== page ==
NY1's live debate with the Republican candidates for U.S. Senate is just around the corner. One of those candidates is an Upper East Side mother who has vowed to stay in the race despite campaign missteps and personal attacks. As NY1’s Molly Kroon reports, K.T. McFarland isn't a woman who easily bows to pressure.
Kathleen Troia "K.T." McFarland runs her campaign out of her Park Avenue apartment. Despite her elegant trappings, McFarland says she's not out of touch.
“Everything I've done I've done myself. I’ve pulled myself up by my bootstraps,” she says.
McFarland grew up in Wisconsin and was the first in her family to go to college. She was a typist in the Nixon administration, became Henry Kissinger's aide, and eventually worked in the Pentagon under Ronald Reagan. She retired to raise five children.
“I’m a cold warrior. We did that one very well,” she says. “But now there's a war on terror, and somebody with my background, having served closely with three American presidents, if I can bring something to bear to the debate I think it's important to do so."
McFarland first threw her hat in the ring to challenge Congresswoman Carolyn Maloney. But after former Westchester District Attorney Jeanine Pirro dropped out of the Republican primary for Senate, McFarland says, “There was no one who could offer a credible challenge to Hillary Clinton, a credible challenge on the substance of the issues."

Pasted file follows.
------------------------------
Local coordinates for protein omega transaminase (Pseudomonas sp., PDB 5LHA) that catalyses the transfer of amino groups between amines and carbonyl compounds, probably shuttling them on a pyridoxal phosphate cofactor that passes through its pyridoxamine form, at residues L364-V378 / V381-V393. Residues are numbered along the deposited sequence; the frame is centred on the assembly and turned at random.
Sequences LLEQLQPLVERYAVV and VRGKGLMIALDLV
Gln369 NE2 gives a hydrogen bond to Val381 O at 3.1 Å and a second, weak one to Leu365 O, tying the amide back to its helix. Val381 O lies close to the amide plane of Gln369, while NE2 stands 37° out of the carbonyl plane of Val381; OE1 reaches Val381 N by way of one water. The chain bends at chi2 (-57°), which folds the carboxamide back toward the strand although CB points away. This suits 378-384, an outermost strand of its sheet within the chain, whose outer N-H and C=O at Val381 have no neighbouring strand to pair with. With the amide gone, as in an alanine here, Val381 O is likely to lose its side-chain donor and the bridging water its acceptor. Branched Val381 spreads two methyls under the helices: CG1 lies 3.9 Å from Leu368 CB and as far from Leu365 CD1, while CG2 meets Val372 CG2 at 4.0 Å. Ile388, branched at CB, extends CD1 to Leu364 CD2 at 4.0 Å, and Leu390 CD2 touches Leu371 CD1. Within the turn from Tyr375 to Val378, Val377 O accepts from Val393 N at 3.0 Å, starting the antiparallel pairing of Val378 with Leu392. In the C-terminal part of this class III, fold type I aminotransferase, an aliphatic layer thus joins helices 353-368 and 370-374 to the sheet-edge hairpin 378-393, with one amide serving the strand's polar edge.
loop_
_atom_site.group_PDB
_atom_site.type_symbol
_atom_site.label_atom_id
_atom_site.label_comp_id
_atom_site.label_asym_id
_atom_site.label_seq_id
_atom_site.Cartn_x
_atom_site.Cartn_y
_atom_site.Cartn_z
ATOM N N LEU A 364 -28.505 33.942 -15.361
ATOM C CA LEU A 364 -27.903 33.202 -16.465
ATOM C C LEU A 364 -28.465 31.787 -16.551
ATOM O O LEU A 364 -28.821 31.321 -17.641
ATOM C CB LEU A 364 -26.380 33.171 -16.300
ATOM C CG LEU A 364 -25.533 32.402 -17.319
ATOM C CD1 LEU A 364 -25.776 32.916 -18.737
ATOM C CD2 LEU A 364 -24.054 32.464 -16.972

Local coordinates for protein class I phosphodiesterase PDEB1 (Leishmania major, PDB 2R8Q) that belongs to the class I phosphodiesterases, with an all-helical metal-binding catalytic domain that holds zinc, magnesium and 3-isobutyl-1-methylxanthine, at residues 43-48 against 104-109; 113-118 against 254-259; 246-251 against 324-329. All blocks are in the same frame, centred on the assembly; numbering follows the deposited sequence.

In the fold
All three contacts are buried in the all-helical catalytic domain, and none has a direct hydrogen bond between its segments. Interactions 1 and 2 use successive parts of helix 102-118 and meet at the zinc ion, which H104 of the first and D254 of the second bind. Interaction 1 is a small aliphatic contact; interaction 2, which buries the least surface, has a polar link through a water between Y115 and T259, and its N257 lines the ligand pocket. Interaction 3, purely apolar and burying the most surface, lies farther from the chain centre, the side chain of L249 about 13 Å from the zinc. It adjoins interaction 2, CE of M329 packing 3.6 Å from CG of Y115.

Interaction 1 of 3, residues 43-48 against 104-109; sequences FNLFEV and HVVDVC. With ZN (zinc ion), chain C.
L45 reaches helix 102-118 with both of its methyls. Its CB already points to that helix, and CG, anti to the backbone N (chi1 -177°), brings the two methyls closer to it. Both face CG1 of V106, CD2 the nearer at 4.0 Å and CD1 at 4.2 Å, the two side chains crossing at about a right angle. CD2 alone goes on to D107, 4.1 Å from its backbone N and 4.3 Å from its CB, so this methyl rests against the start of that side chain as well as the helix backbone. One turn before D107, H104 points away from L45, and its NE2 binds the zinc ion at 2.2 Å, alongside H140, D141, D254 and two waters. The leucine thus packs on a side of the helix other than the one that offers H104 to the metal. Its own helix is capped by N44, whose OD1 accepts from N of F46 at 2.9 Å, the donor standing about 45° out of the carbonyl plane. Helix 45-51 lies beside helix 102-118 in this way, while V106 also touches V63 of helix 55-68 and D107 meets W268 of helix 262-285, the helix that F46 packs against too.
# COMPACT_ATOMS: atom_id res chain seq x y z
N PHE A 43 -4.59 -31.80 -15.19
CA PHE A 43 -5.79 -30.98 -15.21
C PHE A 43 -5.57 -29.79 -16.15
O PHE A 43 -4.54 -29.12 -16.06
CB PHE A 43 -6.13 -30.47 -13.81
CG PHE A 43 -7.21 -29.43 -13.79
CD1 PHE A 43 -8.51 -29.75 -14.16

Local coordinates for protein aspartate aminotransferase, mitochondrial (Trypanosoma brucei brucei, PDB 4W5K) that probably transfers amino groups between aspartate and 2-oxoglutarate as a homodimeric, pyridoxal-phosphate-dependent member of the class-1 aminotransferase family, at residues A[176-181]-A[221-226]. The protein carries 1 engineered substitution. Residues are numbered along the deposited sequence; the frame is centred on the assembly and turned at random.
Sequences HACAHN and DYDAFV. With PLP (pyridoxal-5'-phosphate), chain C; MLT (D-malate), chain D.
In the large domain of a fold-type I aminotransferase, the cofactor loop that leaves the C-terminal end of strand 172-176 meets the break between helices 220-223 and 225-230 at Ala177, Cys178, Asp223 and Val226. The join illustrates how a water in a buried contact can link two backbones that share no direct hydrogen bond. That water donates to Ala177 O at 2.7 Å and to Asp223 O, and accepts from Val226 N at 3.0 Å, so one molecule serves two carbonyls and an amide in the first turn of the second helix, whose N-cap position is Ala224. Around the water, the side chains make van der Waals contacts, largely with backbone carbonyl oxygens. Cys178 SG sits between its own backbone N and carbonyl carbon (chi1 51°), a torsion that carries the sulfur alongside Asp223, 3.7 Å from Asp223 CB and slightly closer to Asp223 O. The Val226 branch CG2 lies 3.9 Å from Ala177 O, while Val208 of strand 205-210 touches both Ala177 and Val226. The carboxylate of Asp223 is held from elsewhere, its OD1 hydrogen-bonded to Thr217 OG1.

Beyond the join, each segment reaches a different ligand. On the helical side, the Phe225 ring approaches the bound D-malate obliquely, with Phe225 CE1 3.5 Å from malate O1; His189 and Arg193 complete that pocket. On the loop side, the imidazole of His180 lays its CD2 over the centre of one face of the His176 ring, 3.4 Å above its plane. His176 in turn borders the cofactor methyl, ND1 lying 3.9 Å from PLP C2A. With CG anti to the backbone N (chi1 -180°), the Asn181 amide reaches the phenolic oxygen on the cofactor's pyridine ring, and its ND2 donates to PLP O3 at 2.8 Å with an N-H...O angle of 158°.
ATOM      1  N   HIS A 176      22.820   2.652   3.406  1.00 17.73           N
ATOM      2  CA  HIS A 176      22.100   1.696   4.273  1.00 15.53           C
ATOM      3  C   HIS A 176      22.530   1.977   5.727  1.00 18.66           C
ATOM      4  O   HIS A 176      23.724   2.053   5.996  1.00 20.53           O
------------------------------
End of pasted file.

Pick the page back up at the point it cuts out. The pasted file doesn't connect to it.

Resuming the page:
Issues that she sees as her strengths. She's a pro-choice, fiscal conservative who's strong on national defense.
But her campaign's missteps have gotten far more attention than her position papers. She admitted that she didn't vote in several recent elections. Then McFarland claimed at a fundraiser that Clinton was using helicopters to spy on her. She says she was joking.
Despite her bumpy start, McFarland received enough votes at her party's state convention to get on the ballot, forcing a primary against former Yonkers Mayor John Spencer
She's been organizing "kitchen talks" around the state to connect with voters, but sticking to the issues has been elusive. Last June, a letter she wrote her father years ago surfaced, accusing him of physical and sexual abuse.
McFarland says rehashing her family problems in the press was painful.
“I have no interest in talking about it any further,” she says. “These were not issues I chose to bring up."
McFarland says she's trying to move away from the personal attacks that have defined the campaign so far.
“We want to focus on substance,” she says. “We think the issues are far too important to be continued to sort of slap around in the mud."
And in Wednesday's debate there is sure to be some mud slinging. It'll be McFarland's first debate for elected office, and she says while Spencer's personal life is now off the table, his record certainly is not.
- Molly Kroon
If you would like to attend the debate between KT McFarland and John Spencer at Pace University on August 9th, you can visit www.pace.edu
or call (212) 379-3443.
NY1 will air the debate live beginning at 7 p.m.